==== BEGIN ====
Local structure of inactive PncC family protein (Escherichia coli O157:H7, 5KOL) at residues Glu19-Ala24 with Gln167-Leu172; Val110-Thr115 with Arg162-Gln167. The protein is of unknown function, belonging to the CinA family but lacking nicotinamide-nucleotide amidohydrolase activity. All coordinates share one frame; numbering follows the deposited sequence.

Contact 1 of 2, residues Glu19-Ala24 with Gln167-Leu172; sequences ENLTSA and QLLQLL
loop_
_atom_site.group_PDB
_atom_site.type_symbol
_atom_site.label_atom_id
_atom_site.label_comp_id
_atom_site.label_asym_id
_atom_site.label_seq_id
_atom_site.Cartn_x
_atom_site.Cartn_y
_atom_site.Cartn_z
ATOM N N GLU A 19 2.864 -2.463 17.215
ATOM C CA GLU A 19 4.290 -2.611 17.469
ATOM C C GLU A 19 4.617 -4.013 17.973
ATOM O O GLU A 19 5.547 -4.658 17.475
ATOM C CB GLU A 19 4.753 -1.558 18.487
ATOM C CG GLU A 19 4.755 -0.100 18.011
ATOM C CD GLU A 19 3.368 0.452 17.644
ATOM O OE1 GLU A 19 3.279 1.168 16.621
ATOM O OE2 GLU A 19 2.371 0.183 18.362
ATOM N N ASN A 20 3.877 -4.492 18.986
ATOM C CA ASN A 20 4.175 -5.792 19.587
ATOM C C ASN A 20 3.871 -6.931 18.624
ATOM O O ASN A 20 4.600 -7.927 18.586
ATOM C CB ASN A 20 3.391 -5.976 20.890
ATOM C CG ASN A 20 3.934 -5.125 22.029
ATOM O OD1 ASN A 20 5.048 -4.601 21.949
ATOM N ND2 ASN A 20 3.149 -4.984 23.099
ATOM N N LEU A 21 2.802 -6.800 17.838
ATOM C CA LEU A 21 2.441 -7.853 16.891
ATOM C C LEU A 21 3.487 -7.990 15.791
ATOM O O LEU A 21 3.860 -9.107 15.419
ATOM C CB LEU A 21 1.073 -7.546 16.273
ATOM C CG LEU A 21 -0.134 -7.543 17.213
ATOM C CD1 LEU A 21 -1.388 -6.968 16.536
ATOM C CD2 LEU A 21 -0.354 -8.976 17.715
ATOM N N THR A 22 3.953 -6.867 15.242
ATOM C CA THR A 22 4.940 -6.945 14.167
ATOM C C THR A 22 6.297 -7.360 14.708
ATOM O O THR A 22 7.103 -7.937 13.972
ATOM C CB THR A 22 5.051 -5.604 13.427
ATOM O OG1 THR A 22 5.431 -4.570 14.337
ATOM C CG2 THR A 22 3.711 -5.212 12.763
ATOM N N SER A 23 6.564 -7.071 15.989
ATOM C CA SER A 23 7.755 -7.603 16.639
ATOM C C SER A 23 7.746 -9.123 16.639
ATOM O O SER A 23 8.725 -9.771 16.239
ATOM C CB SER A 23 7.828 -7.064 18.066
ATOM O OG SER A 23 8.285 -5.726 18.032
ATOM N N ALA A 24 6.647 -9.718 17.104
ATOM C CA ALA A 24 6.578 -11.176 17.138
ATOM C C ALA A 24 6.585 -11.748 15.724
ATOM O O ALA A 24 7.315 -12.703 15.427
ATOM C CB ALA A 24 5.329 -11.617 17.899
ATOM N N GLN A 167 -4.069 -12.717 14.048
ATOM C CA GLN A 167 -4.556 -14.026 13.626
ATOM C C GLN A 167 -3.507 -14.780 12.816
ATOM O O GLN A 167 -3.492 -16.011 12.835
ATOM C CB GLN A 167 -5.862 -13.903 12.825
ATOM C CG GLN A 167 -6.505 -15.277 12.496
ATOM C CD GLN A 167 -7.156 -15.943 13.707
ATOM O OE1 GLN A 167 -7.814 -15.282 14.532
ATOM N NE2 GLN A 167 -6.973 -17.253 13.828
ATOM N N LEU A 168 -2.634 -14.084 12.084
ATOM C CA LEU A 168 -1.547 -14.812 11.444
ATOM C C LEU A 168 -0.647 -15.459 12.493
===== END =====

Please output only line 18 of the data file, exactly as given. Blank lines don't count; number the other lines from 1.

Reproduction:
ATOM C CG GLU A 19 4.755 -0.100 18.011